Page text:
Manufacturing Dissent (2007)
Average Rating: 5.3/10
Reviews Counted: 24
Fresh: 13 | Rotten: 11
No consensus yet.
Average Rating: 5.8/10
Critic Reviews: 11
Fresh: 7 | Rotten: 4
No consensus yet.
Average Rating: 3/5
User Ratings: 2,226
In an era where fact, fiction, and legend have become increasingly difficult to distinguish, Debbie Melnyk and Rick Caine set out to explore the politically charged climate in America and find out just how documentary director Michael Moore has evolved from a simple filmmaker into an icon of left-leaning politics. ~ Jason Buchanan, Rovi
Jul 12, 2007 Wide
Nov 6, 2007
Films Transit International
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A solid, well-done and seemingly balanced look at Moore's work, his celebrity, his methods and the ethical problems in his reporting.
There's little to disagree with in the thumbnail portrait of Moore that emerges from this entertaining doc.
Some of the accusations in this documentary by a pair of Canadian filmmakers who initially set out to make a positive portrait, will make your eyes water.
Too bad co-writers/co-directors Debbie Melnyk and Rick Caine don't investigate -- and ingratiate -- the way their target does in his own films.
Manufacturing Dissent comes across less as an expose of a polarizing public figure than as the realization of a personal and not especially interesting grudge against a once-admired colleague who has moved on to bigger things.
With a wide-ranging array of interviewees and an amusingly Moore-like approach to its subject, Manufacturing Dissent is an enjoyable documentary, whether you're pro-Moore, anti-Moore or indifferent.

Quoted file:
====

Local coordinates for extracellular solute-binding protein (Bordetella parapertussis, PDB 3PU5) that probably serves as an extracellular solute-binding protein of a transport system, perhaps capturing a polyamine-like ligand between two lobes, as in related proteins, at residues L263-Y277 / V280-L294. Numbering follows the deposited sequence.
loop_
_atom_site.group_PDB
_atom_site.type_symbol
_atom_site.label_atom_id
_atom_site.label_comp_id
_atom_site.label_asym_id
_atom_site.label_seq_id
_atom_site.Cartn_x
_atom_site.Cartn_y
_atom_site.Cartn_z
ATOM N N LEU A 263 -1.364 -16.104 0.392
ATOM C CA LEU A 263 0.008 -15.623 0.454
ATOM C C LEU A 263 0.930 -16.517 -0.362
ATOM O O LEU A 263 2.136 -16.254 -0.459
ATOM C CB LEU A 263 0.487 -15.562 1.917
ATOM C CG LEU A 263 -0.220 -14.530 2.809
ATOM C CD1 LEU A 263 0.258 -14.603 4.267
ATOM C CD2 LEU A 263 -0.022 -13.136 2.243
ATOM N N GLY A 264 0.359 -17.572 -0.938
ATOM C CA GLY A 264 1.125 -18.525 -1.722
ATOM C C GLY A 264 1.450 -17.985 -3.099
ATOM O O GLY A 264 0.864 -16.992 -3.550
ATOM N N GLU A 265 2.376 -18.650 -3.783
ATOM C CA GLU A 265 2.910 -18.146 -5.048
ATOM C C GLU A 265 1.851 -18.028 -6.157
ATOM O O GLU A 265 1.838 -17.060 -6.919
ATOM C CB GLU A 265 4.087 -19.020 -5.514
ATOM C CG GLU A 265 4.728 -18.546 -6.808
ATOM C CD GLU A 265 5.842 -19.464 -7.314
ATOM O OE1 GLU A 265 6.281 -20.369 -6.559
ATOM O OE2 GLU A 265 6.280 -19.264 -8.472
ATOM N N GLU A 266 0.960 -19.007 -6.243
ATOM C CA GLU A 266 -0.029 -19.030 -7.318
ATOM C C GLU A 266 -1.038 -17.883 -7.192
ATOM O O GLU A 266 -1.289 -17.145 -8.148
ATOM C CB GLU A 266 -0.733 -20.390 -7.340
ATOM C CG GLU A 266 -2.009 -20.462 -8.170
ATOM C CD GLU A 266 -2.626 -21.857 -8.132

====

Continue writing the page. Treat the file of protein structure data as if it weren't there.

Exposes a paranoid personality, testy with his critics and bullish about his methodology.
Moore's reputation as a brilliant polemicist takes a knock or two, here. But it's still very much upright.
A few serious points against Moore's credibility are overshadowed by a lot of dull posturing, unconvincing argument and unpleasant interviews. It's nothing like as good as the films made by the man it maligns.
The problem in making a documentary about Moore, though, is that it probably won't be as interesting as a documentary made by him, even if his techniques are used.
The big question you have to ask yourself is: do these dishonest work practices actually undermine the message he's trying get across? The answer is probably not... because Moore is already preaching to the converted.
This hugely entertaining documentary turns Michael Moore's filmmaking style back on himself to separate the facts from the rumours. It's not a hatchet job, but Moore doesn't emerge unscathed.
Though much of what's in the film isn't new information, seeing it all compiled in one place and building to its damning argument against Moore is effective and disturbing.
Manufacturing Dissent seems disingenuous at times and just plain stupid at others.
Caine and Melnyk's film is intent in questioning such legitimacies, which it does well; it's just as propagandistic as a Michael Moore film, but not as entertaining.
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